Check hook

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In boxing, a counter-hook is designed to catch an aggressive fighter coming forward.

This maneuver consists of a normal left/right hook, combined with some nifty footwork. As your opponent comes forward in an overly aggressive manner, you almost simultaneously take a step back, pivot on your lead leg, and swing your rear leg while throwing a hook.

The result is sort of like when a matador sidesteps a bull and sticks him, but instead you sidestep your opponent, and catch him with a hook for his efforts.

This punch is extremely hard to pull off in a boxing match, simply because it requires great footwork and a good amount of speed to land. A fighter must have the foot-speed to take a half-step back and pivot on his lead leg almost simultaneously.

A fighter must also have the reflexes to make his opponent miss, and the hand-speed to throw the hook while pivoting and swinging the rear leg. While any fighter can learn this technique, applying it in the ring requires much effort.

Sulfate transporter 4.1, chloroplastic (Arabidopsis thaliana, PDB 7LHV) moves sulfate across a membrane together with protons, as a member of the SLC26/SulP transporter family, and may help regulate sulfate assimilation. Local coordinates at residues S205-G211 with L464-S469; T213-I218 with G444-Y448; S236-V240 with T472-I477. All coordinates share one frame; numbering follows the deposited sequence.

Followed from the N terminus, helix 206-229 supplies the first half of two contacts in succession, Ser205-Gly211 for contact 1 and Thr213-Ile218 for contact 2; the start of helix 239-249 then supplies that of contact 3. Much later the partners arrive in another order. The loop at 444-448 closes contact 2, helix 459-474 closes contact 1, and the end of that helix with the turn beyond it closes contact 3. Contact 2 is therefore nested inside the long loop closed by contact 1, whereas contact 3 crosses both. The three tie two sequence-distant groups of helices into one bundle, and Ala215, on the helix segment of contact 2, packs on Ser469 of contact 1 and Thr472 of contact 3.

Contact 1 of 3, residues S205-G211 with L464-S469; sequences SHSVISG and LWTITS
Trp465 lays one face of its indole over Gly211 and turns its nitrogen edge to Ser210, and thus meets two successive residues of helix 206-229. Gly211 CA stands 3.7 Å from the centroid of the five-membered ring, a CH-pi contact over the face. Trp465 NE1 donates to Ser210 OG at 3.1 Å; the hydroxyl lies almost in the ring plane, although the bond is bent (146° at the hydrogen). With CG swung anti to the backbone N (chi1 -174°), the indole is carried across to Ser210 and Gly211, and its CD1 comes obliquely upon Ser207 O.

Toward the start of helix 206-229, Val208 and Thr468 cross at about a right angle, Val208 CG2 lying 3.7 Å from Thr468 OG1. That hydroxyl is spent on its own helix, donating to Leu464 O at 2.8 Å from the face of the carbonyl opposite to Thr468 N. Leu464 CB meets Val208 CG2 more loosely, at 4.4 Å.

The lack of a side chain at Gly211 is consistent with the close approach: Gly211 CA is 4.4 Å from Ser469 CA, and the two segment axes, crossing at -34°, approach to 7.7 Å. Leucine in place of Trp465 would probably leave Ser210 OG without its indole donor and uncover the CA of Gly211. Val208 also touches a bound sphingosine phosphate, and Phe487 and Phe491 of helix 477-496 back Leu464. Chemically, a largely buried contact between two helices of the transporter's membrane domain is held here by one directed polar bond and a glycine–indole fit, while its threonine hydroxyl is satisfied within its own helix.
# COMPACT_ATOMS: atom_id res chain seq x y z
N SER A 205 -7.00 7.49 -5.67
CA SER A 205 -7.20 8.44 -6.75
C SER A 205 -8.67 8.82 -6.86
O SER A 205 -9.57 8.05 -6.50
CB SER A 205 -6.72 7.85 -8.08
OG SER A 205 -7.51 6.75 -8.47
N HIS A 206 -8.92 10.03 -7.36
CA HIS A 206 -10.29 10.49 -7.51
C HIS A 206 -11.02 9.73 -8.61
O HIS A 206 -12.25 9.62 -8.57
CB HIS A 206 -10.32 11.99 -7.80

However, when used effectively, this can be a great tool to stop an aggressive opponent obsessed with bringing the fight to you. At the very least, if landed, this punch will throw your opponent off balance. If landed with authority, this can be a knockout blow, or at least a knockdown blow.

Possibly the best example of a check hook is the punch Floyd Mayweather Jr. used to floor Ricky Hatton in the tenth round of their 2007 fight.

During an interview, Mayweather stated that he was taught the check hook in the Michigan amateurs.

Check Hook example: Mayweather Jr. vs. Ricky Hatton: Round 10